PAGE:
Flickr album link: Sand Wash Wild Horse Management Area
The Browns Park National Wildlife Refuge is a popular place for migration season birding and there actually is plenty more to experience in this very remote area. Access points to the north side of the vast Dinosaur National Monument and Green River rafting excursions are located nearby, which are definitely worth checking out. The Flaming Gorge National Recreation Area awaits to the west and this destination is a favorite of boaters and summer vacation campers. There are several wildlife management areas along the river to discover and there is even a very lengthy 4x4 trail that goes from Browns Park all the way to Jenson, Utah. A few miles east of Browns Park is yet another interesting place to explore called the South Sand Wash Special Recreation Management Area, which offers an opportunity to view wild horses in the picturesque high desert terrain. Colorado State Road 318 is the travel route that will take a visitor to all these scenic places, but careful planning must be done ahead of time because fuel management is critical. There are no services anywhere near the Colorado-Utah Border, so keeping an eye on the gas gauge will be necessary when doing the tour.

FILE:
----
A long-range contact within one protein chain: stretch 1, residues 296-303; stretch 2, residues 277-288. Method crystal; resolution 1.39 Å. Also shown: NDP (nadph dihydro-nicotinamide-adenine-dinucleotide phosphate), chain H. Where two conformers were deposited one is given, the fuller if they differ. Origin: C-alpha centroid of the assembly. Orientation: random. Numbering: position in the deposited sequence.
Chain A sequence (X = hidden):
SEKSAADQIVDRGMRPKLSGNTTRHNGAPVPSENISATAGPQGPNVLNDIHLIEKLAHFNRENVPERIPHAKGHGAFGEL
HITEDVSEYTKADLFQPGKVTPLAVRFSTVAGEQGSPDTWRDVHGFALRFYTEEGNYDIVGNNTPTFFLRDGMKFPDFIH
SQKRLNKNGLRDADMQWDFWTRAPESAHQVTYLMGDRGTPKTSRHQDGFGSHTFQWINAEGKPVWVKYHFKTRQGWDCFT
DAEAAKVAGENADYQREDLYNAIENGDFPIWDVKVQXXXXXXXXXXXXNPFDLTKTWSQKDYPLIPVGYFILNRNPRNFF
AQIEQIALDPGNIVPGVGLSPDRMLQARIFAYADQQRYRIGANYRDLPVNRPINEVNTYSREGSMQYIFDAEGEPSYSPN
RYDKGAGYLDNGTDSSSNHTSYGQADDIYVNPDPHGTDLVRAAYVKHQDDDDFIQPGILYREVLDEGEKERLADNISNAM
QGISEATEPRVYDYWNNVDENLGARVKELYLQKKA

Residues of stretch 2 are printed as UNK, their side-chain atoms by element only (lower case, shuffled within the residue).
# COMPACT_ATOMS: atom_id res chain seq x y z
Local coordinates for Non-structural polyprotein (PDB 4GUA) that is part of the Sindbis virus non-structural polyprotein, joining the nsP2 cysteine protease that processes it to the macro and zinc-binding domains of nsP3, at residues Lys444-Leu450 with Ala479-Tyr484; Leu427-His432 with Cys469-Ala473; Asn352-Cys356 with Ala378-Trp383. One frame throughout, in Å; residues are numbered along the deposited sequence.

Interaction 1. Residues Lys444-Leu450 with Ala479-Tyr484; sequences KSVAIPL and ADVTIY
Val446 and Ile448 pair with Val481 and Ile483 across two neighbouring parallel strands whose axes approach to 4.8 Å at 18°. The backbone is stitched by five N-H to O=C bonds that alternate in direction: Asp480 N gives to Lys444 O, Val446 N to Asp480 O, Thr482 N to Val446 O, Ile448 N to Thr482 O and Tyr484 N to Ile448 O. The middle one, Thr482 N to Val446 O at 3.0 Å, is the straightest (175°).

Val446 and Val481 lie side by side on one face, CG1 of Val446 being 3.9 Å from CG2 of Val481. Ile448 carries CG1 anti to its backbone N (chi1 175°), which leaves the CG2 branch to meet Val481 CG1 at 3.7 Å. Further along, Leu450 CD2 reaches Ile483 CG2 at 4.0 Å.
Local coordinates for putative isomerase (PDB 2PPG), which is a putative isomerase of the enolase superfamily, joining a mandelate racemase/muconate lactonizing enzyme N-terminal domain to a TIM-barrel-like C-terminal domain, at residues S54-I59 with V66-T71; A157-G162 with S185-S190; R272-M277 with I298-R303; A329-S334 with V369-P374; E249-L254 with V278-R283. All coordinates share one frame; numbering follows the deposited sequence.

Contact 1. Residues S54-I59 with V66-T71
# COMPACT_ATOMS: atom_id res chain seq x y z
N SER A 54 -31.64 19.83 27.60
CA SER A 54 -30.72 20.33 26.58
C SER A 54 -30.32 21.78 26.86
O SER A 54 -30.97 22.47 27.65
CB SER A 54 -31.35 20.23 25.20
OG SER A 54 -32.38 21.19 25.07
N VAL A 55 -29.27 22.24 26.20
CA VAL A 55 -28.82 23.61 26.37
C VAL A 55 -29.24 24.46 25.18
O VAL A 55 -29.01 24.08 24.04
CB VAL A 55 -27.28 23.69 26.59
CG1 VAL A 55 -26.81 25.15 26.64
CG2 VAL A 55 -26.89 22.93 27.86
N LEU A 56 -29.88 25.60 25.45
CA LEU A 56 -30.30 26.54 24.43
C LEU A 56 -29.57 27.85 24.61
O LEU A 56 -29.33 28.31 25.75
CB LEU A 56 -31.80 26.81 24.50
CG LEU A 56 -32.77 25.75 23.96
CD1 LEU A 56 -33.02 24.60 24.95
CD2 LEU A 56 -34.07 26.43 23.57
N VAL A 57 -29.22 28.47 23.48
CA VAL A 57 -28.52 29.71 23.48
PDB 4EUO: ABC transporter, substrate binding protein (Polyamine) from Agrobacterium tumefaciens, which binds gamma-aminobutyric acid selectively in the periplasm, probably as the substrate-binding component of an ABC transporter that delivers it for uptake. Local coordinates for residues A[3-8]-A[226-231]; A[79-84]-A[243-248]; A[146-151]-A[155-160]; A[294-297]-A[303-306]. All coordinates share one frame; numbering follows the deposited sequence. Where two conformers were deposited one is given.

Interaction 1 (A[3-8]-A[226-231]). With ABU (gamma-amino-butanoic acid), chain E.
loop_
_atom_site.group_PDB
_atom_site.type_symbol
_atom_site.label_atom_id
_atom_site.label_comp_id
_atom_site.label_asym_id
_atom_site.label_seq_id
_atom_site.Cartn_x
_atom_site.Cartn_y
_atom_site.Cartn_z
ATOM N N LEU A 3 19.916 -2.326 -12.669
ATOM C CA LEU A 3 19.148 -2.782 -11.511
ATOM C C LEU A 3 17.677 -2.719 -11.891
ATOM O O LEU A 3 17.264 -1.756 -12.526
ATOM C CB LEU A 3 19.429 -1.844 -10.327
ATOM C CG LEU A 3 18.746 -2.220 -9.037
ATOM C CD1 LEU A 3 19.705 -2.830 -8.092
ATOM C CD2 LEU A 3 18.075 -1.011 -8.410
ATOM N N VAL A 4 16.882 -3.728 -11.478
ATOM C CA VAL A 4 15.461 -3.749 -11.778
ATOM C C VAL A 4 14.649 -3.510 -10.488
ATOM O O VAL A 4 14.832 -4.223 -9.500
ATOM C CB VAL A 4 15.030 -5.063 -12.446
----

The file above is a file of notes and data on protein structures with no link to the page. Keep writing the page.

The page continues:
The first section of the dirt road going into the Sand Wash Recreation Area is fairly smooth and regular passenger cars can handle the bumps. The further one goes into this desert wilderness, the rougher the dirt roads get, so a 4x4 high ground clearance vehicle is best for exploring the back country. If it rains all bets are off, because these silty dirt roads will turn into deep impassible mud when wet. Primitive pack it in-pack it out camping is allowed in these BLM Public Lands and the the small campsite clearings with stone fire rings are fairly easy to spot.
The Sand Wash Wild Horse Management Area is part of the Sand Wash Recreation complex and this wildlife viewing area is close enough to the lush green farms along the river to attract numerous wild horses. The spring season is the perfect time for viewing wild horses, because their behavioral traits are on full display. This time of year is also the foaling season, so do not be surprised to see mares with offspring in tow. On the downside, there is no guarantee that wild horses will be there upon arrival, but this region is also a great place for viewing deer, elk and pronghorn antelope, which all far outnumber the wild horses. For this reason, the Sand Wash Wild Horse Management Area is well worth checking out, so be sure to stock up heavy and bring a powerful lens along for the ride!
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